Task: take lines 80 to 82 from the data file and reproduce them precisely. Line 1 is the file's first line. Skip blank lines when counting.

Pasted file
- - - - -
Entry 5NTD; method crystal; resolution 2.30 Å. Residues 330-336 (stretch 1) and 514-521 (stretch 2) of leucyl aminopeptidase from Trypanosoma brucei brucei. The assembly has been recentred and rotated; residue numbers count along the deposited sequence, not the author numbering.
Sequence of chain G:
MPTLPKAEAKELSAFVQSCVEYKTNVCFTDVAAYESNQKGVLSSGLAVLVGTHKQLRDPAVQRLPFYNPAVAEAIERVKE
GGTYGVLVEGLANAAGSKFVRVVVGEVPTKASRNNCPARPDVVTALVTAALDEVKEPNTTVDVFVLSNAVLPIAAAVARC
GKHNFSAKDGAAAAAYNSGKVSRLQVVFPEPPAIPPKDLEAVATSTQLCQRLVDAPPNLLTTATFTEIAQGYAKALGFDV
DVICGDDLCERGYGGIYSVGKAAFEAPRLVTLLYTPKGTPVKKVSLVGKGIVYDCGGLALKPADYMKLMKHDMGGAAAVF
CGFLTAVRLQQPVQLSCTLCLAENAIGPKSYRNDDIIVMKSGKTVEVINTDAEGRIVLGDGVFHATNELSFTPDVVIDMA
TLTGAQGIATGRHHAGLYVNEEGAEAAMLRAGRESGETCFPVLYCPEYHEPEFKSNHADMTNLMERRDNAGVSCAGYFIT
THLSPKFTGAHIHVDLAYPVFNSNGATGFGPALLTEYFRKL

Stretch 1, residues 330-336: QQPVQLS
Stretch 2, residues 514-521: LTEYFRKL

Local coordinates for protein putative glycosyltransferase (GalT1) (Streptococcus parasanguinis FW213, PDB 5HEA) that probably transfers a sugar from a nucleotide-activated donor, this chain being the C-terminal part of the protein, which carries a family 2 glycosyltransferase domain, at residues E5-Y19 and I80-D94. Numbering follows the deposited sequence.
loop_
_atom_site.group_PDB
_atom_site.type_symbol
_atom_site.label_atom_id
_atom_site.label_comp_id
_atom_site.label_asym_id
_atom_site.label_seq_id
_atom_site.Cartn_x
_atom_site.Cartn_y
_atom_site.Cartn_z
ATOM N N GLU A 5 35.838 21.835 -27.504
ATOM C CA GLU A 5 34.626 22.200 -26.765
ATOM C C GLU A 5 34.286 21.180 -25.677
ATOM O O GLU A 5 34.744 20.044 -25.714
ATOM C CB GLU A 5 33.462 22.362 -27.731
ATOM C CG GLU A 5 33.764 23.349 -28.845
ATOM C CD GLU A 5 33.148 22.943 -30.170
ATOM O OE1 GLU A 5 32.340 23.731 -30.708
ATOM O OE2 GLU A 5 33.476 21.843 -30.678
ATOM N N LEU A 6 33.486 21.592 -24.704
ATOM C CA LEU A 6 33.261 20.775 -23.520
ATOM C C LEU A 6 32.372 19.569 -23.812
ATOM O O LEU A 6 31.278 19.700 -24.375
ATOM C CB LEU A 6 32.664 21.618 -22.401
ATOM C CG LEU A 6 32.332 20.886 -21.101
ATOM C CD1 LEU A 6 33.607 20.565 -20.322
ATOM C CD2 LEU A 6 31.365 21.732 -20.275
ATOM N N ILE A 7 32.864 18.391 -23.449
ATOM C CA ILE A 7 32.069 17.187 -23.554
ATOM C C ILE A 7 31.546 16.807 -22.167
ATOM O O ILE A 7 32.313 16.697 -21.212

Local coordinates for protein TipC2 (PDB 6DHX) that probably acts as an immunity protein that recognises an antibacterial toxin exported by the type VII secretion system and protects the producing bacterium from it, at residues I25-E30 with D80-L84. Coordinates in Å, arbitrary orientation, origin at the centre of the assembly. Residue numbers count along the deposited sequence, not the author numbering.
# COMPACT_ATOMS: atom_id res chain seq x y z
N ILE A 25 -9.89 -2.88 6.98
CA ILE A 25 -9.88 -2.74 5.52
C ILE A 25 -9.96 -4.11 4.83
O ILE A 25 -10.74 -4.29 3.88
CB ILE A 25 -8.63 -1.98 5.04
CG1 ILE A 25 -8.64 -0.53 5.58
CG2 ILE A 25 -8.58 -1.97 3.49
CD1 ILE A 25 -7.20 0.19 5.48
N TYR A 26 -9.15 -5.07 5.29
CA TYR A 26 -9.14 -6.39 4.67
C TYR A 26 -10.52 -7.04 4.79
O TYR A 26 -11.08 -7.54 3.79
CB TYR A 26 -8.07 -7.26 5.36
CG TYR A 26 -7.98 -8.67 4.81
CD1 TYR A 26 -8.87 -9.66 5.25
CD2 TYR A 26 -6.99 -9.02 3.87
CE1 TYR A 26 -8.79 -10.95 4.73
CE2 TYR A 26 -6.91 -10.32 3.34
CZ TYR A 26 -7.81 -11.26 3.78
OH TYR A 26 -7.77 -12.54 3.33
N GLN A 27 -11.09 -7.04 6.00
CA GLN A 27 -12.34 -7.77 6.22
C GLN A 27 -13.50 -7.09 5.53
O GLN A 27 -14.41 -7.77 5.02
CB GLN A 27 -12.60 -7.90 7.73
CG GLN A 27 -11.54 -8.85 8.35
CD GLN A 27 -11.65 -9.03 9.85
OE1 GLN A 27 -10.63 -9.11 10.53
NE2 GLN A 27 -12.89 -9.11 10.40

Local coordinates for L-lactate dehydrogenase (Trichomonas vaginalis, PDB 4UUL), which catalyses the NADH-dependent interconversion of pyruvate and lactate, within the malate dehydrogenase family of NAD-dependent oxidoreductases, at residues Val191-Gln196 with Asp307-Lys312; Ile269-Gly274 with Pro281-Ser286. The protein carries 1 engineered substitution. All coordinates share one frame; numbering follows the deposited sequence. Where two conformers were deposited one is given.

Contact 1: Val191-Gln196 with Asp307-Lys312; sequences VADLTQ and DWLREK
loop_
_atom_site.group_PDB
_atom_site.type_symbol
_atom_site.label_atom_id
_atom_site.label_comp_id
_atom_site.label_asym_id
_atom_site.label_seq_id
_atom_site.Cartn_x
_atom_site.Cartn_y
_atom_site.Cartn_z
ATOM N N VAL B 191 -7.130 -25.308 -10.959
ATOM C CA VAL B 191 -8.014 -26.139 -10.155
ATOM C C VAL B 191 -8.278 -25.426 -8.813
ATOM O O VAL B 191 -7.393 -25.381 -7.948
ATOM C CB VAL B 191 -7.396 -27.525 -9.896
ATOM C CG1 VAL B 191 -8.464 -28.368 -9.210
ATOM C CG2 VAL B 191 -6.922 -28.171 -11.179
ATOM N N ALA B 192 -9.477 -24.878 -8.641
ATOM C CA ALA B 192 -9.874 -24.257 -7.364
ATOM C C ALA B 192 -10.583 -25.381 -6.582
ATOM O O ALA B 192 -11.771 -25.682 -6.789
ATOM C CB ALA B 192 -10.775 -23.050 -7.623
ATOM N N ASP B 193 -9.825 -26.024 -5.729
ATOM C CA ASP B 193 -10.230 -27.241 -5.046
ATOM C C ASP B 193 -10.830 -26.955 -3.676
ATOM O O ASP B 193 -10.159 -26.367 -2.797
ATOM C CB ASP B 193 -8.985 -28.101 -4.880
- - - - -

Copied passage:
_atom_site.label_atom_id
_atom_site.label_comp_id
_atom_site.label_asym_id